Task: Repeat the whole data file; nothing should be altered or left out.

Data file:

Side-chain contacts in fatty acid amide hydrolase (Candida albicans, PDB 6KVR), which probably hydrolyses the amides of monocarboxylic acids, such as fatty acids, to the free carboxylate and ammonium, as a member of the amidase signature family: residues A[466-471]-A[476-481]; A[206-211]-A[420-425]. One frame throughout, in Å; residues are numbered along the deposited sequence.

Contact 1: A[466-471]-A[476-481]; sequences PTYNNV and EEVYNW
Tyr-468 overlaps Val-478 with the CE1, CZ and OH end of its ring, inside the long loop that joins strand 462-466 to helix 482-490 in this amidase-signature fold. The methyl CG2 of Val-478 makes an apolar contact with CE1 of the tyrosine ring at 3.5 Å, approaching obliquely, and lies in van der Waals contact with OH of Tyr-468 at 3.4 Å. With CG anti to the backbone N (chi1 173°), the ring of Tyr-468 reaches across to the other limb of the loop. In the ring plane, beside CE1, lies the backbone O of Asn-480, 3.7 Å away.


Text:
Side-chain contacts in fatty acid amide hydrolase (Candida albicans, PDB 6KVR), which probably hydrolyses the amides of monocarboxylic acids, such as fatty acids, to the free carboxylate and ammonium, as a member of the amidase signature family: residues A[466-471]-A[476-481]; A[206-211]-A[420-425]. One frame throughout, in Å; residues are numbered along the deposited sequence.

Contact 1: A[466-471]-A[476-481]; sequences PTYNNV and EEVYNW
Tyr-468 overlaps Val-478 with the CE1, CZ and OH end of its ring, inside the long loop that joins strand 462-466 to helix 482-490 in this amidase-signature fold. The methyl CG2 of Val-478 makes an apolar contact with CE1 of the tyrosine ring at 3.5 Å, approaching obliquely, and lies in van der Waals contact with OH of Tyr-468 at 3.4 Å. With CG anti to the backbone N (chi1 173°), the ring of Tyr-468 reaches across to the other limb of the loop. In the ring plane, beside CE1, lies the backbone O of Asn-480, 3.7 Å away.